Images of her little Elizabeth inundated her head. Henry had been utterly disappointed with the birth of a healthy daughter, but Anne loved Elizabeth with every fibre of her being since the midwife had placed the baby girl into her arms. An intense cold swept over her at the remembrance of how two unborn children had died in her womb. Her second miscarriage had been triggered by the shock she had felt upon seeing Henry’s adulterous kiss with Jane Seymour, who had been sitting in his lap.
That night, sleep eluded Anne for a long time, and she rested on the bed, staring at the ceiling pretending to be asleep, but listening to her ladies’ quiet conversation.
Her two aunts – Lady Anne Shelton née Boleyn, Thomas Boleyn’s elder sister, and Lady Elizabeth Boleyn née Wood, wife of Sir James Boleyn, Anne’s uncle – sat together at the table.
In a voice colored with total incredulity, Lady Anne Shelton murmured, “What an unexpected and bewildering turns of events! What will happen tomorrow?”
“The execution should be rescheduled, but we cannot guess the outcome.” Lady Elizabeth Boleyn’s utterance was more in hope than belief that the monarch would reprieve her niece.
Three other ladies approached and settled themselves around the table.
Lady Eleanor Hampton chimed in, “A pregnant woman cannot be sent to the scaffold.”
“That would be unlawful,” stressed Lady Margaret Coffin.
“Indeed,” Lady Mary Kingston concurred. “But her fate is sealed after the child’s birth.”
Lady Boleyn sighed. “It must be the king’s babe.” Everyone nodded.
“This is so unfair,” muttered Margaret Coffin. Her companions dipped their heads.
Anne squeezed her eyes shut, her world narrowing to concerns about the little creature she already loved. Sliding her palms under her nightgown, she lay them flat against her stomach. Henry, you would not dare murder a pregnant woman… That would imperil your immortal soul! Or will you? She busied herself with praying for her daughter, Elizabeth, and her unborn child.
May 19, 1536, Palace of Whitehall, London, England
The first rays of the spring sun warmed the white ashlar stone walls of Whitehall, the former York Place, which had once been owned by the late Cardinal Wolsey. The building was still being extended and redesigned, and King Henry had invested heavily in this project, planning to make it a grand masterpiece of Tudor architecture to rival those of his French counterpart.
It was a little past dawn and several hours before Anne Boleyn’s execution. In spite of the early hour, the court was wide-awake, and a sense of anticipation was palpable in the air.
Meanwhile, the royal apartments were alive with the morning traffic of servants. King Henry had been woken early as Thomas Cromwell requested an immediate audience with him.
“Damn Cromwell,” the ruler cursed as he yawned. He was still abed, reluctant to get up so early. “It must be something extraordinarily urgent if my chief minister dared ignore the official protocol regarding the rules and hours for gaining an audience with me.”
An old man, his face sharp-chinned and withered, approached the monarch’s bed canopied with a red brocade cloth. His once strawberry blonde hair had faded to a rusty graying color, and now it almost matched his pale brown serge attire. He was William Sandys, Baron Sandys of the Vyne and Lord Chamberlain of the royal household, as well as the king’s favorite.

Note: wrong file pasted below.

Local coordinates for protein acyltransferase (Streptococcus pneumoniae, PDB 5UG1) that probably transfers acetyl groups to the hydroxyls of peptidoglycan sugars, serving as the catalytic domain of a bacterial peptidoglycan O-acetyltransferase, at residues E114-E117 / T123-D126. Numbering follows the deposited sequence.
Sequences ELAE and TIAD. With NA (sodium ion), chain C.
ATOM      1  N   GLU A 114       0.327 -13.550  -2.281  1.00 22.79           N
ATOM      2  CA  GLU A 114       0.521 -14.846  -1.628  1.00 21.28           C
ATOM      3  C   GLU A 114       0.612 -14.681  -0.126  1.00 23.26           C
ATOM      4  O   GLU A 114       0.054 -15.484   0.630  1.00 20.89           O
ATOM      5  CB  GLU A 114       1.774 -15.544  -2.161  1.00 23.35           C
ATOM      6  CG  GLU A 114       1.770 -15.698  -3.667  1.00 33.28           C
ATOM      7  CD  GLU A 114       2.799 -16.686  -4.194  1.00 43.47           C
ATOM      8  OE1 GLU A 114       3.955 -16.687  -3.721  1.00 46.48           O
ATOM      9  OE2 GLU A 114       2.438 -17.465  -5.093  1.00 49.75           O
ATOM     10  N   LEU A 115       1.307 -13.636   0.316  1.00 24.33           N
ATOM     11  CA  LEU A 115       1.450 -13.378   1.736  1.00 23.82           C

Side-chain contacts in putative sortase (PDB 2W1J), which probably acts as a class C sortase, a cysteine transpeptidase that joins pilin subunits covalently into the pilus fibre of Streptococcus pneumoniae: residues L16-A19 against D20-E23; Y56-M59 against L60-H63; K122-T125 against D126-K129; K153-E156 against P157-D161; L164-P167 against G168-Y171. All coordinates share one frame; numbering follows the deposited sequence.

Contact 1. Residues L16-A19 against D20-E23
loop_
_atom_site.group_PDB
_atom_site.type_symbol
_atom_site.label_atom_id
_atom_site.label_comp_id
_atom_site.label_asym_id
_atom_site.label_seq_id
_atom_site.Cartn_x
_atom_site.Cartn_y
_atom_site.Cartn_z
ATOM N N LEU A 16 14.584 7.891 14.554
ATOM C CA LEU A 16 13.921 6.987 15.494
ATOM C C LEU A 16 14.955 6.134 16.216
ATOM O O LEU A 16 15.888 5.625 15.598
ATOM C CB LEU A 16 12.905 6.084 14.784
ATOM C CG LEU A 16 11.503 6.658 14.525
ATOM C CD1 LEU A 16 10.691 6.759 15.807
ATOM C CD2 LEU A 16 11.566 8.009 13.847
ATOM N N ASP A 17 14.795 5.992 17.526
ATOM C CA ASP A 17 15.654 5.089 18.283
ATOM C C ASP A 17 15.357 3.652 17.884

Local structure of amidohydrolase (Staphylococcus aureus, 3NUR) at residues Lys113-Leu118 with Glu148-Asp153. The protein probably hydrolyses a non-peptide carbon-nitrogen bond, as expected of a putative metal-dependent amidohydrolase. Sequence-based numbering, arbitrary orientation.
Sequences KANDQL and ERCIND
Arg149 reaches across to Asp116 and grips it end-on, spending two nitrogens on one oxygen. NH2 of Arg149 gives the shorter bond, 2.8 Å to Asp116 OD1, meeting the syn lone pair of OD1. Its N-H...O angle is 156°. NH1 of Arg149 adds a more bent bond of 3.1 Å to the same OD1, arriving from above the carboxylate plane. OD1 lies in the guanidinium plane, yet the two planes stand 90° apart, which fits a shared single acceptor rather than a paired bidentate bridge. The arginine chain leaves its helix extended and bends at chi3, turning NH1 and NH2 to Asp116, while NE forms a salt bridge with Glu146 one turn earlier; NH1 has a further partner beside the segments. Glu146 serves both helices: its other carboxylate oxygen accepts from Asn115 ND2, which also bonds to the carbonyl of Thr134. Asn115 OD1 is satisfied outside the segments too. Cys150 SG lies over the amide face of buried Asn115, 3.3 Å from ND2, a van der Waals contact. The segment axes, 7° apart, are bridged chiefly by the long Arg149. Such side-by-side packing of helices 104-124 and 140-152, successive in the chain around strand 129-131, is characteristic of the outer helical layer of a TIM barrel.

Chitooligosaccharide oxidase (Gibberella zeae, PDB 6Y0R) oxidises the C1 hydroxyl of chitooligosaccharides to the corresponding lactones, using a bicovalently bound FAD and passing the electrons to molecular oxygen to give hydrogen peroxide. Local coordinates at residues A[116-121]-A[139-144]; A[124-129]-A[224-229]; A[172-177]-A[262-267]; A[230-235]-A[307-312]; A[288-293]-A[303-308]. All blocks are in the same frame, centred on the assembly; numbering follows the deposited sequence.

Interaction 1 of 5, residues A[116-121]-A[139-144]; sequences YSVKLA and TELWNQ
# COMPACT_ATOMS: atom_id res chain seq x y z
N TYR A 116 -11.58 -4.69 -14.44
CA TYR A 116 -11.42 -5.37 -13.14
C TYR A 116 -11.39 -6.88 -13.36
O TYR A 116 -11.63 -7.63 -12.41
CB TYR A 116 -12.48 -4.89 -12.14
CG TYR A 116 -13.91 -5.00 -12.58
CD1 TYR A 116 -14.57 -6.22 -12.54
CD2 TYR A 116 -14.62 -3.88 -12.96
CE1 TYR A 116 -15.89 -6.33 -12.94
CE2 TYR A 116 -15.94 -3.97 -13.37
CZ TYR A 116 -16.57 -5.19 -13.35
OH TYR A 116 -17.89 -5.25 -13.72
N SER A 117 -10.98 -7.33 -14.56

“Good morning, Your Majesty,” began Sandys. “Which clothes should we prepare?”
The king’s face split into a grin. “I’ll wear vibrant colors today.”
“As you wish.” Lord Chamberlain aided him to climb out of bed.
With a menacing air about him, Henry pontificated, “History will remember this day forever. The Boleyn witch shall be punished for her odious crimes against God and her sovereign. Neither my court nor I will mourn for her. I’ve decided to wear the color blood red.”
“This color suits you, sire,” William Sandys said, his features shock-whitened. His feelings over Anne Boleyn’s execution were conflicted, but it was not his place to decide.
The monarch stood dressed in a white taffeta shirt with a standing collar, wrought with red silk. His doublet of crimson brocade glittered with rubies and diamonds. Scarlet silk hose were pulled up his legs and fixed to points hanging from around his waist. A purple velvet cap with a red ostrich feather was placed upon his head; a long gold chain with massive rubies adorned his neck. It was as though his attire symbolized the slaughter of the Boleyn adulteress, which the king craved.
Henry marched to the presence chamber, passing many courtiers, who all bowed and curtsied as he strutted forward, but he acknowledged only a few with a slight nod.
Burly and powerfully built, the handsome English ruler inspired sheer awe and yet terror of his power. Not all of his subjects were comfortable when that aquamarine gaze, intense and hard, came to rest upon them. Broad of face, his rather small eyes and a well-formed, yet petulant and small, mouth, sat beneath the short, straight, auburn hair that showed from beneath his cap.